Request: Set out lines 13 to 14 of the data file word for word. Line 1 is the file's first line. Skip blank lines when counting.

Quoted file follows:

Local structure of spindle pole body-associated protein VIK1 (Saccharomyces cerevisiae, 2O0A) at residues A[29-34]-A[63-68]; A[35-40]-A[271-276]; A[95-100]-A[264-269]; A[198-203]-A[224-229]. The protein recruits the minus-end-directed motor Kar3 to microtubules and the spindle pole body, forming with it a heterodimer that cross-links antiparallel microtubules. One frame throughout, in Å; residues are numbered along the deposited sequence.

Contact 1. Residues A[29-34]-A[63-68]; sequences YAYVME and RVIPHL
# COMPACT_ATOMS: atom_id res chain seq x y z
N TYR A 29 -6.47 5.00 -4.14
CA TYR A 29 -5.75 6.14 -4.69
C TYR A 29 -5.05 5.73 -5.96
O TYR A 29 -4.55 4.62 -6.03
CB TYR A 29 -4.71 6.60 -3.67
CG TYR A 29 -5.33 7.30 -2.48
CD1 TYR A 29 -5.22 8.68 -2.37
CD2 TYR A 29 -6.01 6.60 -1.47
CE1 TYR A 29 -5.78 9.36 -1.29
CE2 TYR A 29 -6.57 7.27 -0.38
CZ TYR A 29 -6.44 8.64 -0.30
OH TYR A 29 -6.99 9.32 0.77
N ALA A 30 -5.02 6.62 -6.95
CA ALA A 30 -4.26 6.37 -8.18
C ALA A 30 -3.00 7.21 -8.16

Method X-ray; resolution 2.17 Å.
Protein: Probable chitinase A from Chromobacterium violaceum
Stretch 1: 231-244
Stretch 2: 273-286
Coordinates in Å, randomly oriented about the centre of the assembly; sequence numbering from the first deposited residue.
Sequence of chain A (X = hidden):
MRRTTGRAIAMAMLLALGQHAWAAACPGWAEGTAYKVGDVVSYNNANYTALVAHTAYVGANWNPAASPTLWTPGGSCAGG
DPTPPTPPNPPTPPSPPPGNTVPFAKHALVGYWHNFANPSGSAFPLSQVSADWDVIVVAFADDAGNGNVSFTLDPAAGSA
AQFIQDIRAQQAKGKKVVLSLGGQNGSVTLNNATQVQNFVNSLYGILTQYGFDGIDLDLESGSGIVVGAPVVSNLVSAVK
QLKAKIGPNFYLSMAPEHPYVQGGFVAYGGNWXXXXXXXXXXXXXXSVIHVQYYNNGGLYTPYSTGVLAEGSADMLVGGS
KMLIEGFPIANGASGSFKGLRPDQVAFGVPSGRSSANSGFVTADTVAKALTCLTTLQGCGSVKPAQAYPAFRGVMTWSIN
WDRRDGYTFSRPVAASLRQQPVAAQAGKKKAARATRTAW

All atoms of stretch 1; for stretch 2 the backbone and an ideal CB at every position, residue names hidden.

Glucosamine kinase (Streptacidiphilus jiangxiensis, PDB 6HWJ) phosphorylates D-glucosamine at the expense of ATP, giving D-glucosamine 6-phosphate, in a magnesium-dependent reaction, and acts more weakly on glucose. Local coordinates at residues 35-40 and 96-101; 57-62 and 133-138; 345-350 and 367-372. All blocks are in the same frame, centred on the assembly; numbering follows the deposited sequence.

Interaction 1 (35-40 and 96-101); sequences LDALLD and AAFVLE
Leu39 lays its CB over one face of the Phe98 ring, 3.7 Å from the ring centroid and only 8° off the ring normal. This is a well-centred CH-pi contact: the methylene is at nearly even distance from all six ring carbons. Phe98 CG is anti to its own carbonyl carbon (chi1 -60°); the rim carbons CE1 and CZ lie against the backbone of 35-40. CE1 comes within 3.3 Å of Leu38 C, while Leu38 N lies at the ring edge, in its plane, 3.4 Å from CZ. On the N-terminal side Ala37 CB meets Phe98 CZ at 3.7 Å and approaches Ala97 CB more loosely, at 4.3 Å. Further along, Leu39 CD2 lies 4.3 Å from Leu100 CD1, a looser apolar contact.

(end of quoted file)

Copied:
CE2 TYR A 29 -6.57 7.27 -0.38
CZ TYR A 29 -6.44 8.64 -0.30